2012 was a year of unusual crimes in the Dallas area, as well as the worst year for shootings involving Dallas police officers in a decade.
The Dallas Morning News reported on how some crimes in the city made national headlines.
“Crimes and trials rattled North Texans, sometimes garnering national attention, all year long. A sampling includes a 2-year-old whose mother glued her to a wall, the intoxication manslaughter arrest of a Dallas Cowboys player and accusations of wrongdoing against Dallas County elected officials,” the newspaper reported.
It was also a year which led to questions about the Dallas Police Department’s willingness to use its firearms. At least 10 of more than 20 shootings involving officers in the city left a suspect dead. It was the highest death toll related to officer involved shootings since 2002.
Some of these shootings proved to be controversial. In July a suspected drug dealer was shot dead by police, sparking a near riot in the Dixon Circle area of South Dallas.
Incidents such as this were to lead Police Chief David Brown to announce new changes, including better documentation of cases in which officers fight back against suspects who resist arrest.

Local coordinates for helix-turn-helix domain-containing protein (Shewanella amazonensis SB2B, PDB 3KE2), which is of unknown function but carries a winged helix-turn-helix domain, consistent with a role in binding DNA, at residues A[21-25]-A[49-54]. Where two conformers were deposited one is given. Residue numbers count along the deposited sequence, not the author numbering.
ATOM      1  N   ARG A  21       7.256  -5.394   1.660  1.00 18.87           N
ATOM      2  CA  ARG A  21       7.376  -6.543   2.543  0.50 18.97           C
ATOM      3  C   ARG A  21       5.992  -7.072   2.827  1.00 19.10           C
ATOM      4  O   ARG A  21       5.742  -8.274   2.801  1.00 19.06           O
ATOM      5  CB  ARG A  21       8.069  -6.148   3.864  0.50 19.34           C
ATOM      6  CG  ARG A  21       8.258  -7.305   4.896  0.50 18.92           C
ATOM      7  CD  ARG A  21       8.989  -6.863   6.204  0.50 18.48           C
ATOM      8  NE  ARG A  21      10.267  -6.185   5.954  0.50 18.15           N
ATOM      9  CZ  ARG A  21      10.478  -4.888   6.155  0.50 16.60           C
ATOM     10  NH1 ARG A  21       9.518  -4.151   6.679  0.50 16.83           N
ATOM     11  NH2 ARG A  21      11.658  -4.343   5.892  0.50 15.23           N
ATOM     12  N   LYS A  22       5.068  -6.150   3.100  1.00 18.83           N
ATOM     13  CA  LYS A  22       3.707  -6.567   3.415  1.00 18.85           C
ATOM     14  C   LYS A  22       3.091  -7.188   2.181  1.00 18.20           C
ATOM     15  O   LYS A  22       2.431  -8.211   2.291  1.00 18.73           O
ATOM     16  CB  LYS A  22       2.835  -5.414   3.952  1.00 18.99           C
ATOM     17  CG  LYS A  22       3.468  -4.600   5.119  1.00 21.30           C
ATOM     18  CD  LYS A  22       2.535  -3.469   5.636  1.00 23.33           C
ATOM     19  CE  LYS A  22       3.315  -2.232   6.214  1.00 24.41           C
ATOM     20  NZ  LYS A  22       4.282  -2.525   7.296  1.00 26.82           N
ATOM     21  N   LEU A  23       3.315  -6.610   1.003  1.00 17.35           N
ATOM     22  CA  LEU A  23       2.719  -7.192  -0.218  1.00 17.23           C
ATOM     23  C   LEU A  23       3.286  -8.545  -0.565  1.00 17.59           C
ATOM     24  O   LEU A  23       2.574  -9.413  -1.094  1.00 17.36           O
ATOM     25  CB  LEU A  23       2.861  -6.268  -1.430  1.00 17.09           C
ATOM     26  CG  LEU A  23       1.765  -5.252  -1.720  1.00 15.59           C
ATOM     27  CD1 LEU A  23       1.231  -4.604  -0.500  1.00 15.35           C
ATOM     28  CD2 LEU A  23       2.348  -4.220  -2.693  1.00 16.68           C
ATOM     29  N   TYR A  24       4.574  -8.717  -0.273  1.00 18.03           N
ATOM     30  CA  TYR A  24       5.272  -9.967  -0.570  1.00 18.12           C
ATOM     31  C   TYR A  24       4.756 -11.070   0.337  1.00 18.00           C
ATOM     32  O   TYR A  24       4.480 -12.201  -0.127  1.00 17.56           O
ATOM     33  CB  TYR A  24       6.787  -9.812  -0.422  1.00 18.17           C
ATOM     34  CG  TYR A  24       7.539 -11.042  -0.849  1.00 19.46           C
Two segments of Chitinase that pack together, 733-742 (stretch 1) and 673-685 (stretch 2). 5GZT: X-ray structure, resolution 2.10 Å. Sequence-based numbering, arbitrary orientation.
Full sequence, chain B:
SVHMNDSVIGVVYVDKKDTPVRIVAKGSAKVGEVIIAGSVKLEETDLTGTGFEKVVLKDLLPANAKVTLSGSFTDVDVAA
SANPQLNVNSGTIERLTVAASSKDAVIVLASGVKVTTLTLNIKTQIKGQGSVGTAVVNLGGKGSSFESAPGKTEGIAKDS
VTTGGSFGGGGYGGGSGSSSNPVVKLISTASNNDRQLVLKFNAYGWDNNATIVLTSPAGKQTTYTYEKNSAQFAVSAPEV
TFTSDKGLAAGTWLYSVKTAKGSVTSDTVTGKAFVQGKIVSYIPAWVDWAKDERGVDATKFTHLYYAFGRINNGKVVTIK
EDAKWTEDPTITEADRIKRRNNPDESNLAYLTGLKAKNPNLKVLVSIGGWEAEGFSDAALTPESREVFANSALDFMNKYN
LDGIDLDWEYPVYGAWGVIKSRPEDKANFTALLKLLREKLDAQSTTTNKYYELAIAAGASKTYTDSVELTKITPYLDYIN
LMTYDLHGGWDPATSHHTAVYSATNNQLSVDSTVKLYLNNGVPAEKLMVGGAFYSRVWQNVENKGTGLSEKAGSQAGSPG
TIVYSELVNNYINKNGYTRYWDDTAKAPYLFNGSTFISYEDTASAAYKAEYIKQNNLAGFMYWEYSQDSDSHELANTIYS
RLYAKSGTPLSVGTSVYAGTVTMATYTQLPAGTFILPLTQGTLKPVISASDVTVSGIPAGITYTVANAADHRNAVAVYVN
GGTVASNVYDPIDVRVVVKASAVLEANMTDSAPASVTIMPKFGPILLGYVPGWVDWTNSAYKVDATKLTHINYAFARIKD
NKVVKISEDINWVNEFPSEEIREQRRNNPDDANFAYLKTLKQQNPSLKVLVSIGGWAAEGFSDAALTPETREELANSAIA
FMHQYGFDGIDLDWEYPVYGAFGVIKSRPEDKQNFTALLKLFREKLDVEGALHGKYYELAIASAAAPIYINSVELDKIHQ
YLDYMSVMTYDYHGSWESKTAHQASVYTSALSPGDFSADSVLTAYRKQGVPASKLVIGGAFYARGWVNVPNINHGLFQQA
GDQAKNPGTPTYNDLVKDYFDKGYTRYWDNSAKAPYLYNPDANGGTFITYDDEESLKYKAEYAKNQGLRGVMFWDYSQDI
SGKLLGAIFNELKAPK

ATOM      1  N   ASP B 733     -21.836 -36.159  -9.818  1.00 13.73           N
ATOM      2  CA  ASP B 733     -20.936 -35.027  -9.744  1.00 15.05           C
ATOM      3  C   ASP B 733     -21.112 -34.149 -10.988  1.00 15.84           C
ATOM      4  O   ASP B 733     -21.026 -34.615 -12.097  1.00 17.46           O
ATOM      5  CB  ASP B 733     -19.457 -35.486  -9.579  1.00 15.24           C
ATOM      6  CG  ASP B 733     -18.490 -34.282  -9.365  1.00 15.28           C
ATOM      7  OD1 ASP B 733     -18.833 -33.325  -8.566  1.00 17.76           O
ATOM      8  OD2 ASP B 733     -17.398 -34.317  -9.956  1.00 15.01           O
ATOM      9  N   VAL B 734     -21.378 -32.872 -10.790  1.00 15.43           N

A better paper trail is clearly necessary because 10 deaths in police-involved shootings is a high figure. The police department is also revising its policy on foot chases after a fleeing suspect was shot dead.
The police department came under fire in two other respects.
KXAS-Channel 5?s reported at length on the high number of car crashes caused by police officers distracted by their in-car computers.
And the Dallas Police Department’s communications center came under review after a victim, 32-year-old Deanna Cook, was heard pleading for her killer to stop while on the phone with a 911 operator in August. The Dallas Morning News reported the information was not passed on to police officers and she was found dead 48 hours later.
In another case that made national headlines Dallas Cowboys player Josh Brent was charged with intoxication manslaughter over a car crash that left his passenger, practice squad linebacker Jerry Brown Jr., dead.
Another disturbing case to make national headlines involved Dallas mother Elizabeth Escalona, 23, who was sentenced to 99 years in prison in October for torturing her 2-year-old daughter whose hands were glued to a wall.
Wrongful convictions are less likely to make headlines but 2012 saw its fair share of miscarriages of justice coming to light.
Ricky Dale Wyatt of Dallas, Texas, for instance, was released from prison in January, 2012 after serving almost a third of a 99-year sentence for a rape he did not commit. Wyatt was incarcerated for 31 years.